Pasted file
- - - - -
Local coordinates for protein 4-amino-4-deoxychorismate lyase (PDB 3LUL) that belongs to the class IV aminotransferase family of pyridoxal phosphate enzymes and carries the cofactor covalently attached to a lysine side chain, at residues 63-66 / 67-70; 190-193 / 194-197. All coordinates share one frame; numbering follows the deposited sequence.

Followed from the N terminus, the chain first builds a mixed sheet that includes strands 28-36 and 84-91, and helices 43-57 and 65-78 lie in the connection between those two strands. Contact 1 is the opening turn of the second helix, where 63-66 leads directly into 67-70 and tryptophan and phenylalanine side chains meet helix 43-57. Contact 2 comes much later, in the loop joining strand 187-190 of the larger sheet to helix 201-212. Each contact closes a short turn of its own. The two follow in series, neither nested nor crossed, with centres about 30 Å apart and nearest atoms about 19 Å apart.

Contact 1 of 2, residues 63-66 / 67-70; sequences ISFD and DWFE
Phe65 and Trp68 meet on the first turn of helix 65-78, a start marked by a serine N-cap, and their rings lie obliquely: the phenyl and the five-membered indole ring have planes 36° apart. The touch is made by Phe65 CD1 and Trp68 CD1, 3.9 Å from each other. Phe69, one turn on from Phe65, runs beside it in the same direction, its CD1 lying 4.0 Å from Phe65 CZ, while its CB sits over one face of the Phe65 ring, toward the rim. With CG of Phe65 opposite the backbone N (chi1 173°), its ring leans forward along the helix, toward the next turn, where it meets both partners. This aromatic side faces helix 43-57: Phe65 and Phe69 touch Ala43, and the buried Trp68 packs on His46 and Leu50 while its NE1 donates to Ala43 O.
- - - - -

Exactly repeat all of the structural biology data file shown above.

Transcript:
Local coordinates for protein 4-amino-4-deoxychorismate lyase (PDB 3LUL) that belongs to the class IV aminotransferase family of pyridoxal phosphate enzymes and carries the cofactor covalently attached to a lysine side chain, at residues 63-66 / 67-70; 190-193 / 194-197. All coordinates share one frame; numbering follows the deposited sequence.

Followed from the N terminus, the chain first builds a mixed sheet that includes strands 28-36 and 84-91, and helices 43-57 and 65-78 lie in the connection between those two strands. Contact 1 is the opening turn of the second helix, where 63-66 leads directly into 67-70 and tryptophan and phenylalanine side chains meet helix 43-57. Contact 2 comes much later, in the loop joining strand 187-190 of the larger sheet to helix 201-212. Each contact closes a short turn of its own. The two follow in series, neither nested nor crossed, with centres about 30 Å apart and nearest atoms about 19 Å apart.

Contact 1 of 2, residues 63-66 / 67-70; sequences ISFD and DWFE
Phe65 and Trp68 meet on the first turn of helix 65-78, a start marked by a serine N-cap, and their rings lie obliquely: the phenyl and the five-membered indole ring have planes 36° apart. The touch is made by Phe65 CD1 and Trp68 CD1, 3.9 Å from each other. Phe69, one turn on from Phe65, runs beside it in the same direction, its CD1 lying 4.0 Å from Phe65 CZ, while its CB sits over one face of the Phe65 ring, toward the rim. With CG of Phe65 opposite the backbone N (chi1 173°), its ring leans forward along the helix, toward the next turn, where it meets both partners. This aromatic side faces helix 43-57: Phe65 and Phe69 touch Ala43, and the buried Trp68 packs on His46 and Leu50 while its NE1 donates to Ala43 O.